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    California aims to put dirty trucks in rear-view mirror

    Ben Christopher  BEN CHRISTOPHER
    CalMatters

    California’s environmental regulators have been on a tear lately. Late last month, the California Air Resources Board introduced a new rule banning the sale of new gasoline-powered cars in California, starting in 2035.

    This week, the board turned its regulatory gaze to the state’s fleet of big-rigs.

    As CalMatters’ environment reporter Nadia Lopez writes, California aims to phase out the use of fossil-fuel burning medium- and heavy-duty trucks. The deadline: 2040.

    Transportation is the state’s largest source of planet-warming emissions and trucks make up about a quarter of those tailpipe emissions nationwide. In addition, they’re also a prime source of smog and asthma-causing particulates that disproportionately choke the air of low-income neighborhoods in California.

    California prides itself on being first to roll out aggressive climate policies and this is a worldwide first. That has truckers worried.

    • California Trucking Association’s Chris Shimoda: “We’re flying blind into some pretty major questions about the practicality of actually implementing this rule.”

    Not that California is short on aggressive climate policies. Today, Newsom says he will sign a package of bills that a press release referred to as “some of the nation’s most aggressive climate measures in history.”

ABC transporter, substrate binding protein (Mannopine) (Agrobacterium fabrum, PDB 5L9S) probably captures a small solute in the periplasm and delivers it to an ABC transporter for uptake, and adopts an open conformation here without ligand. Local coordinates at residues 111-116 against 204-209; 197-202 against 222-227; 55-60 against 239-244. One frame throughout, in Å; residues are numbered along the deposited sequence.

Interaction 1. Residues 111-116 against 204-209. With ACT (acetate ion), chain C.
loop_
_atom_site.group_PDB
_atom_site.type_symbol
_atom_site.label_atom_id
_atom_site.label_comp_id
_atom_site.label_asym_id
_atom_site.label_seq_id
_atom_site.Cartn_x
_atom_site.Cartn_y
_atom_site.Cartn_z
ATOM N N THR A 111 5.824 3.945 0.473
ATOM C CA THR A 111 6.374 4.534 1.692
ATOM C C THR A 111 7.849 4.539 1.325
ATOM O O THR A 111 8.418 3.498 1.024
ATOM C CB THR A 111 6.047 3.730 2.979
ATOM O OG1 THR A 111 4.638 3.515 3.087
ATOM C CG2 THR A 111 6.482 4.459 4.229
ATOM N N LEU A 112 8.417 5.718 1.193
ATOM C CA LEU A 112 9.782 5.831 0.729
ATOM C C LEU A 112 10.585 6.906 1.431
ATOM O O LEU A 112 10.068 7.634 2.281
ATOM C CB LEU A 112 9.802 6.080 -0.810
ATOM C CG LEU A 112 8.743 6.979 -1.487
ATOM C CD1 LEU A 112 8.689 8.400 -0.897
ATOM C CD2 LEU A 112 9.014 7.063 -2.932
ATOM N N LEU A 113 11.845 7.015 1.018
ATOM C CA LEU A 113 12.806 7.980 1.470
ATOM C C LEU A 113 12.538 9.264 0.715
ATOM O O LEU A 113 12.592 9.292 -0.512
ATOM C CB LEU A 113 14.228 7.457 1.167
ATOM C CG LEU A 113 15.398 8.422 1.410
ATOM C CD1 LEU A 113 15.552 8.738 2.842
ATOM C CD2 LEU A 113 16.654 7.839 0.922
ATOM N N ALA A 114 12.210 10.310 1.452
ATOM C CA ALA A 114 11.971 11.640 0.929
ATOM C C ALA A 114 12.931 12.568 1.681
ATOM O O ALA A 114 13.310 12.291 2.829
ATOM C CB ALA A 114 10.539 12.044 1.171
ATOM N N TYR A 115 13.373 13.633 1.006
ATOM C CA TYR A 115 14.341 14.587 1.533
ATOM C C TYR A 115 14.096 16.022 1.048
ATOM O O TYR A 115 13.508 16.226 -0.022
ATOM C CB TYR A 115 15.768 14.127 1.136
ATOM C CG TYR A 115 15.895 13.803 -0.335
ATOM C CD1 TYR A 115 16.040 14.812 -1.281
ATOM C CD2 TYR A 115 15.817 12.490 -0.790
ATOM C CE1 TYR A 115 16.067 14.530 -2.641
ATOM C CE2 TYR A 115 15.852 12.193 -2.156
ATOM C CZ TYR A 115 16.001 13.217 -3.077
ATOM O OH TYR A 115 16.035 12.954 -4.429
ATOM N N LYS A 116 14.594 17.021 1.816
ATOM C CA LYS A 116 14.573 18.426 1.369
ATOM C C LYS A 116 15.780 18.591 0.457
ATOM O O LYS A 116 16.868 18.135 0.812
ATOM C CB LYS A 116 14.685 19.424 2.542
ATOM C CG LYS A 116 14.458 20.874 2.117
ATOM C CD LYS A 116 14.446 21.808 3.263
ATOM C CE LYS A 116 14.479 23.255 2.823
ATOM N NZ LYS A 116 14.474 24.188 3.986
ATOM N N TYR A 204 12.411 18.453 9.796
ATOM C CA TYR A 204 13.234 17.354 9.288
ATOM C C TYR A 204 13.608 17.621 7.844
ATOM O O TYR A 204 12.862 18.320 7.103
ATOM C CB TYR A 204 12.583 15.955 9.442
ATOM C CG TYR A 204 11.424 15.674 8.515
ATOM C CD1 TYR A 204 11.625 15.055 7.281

The signing ceremony in Solano County will be “clean energy-powered,” no less.

    Among the bills Newsom is expected to sign are the four climate and energy bills that he pitched to the Legislature in the final weeks of the session this year.

    • AB 1279 will put into state law the existing policy goal of reaching statewide “carbon neutrality” by 2045.
    • SB 1020 will set benchmarks that the state electric grid has to hit before sourcing all of its power from renewable sources by 2045.
    • SB 905 will require the Air Resources Board to come up with regulations for projects that capture, reuse and store carbon emissions.
    • SB 1137 will ban the drilling of any new oil and gas wells within 3,200 feet of homes, schools, nursing homes and hospitals, effectively banning the activity from most developed areas in the state.

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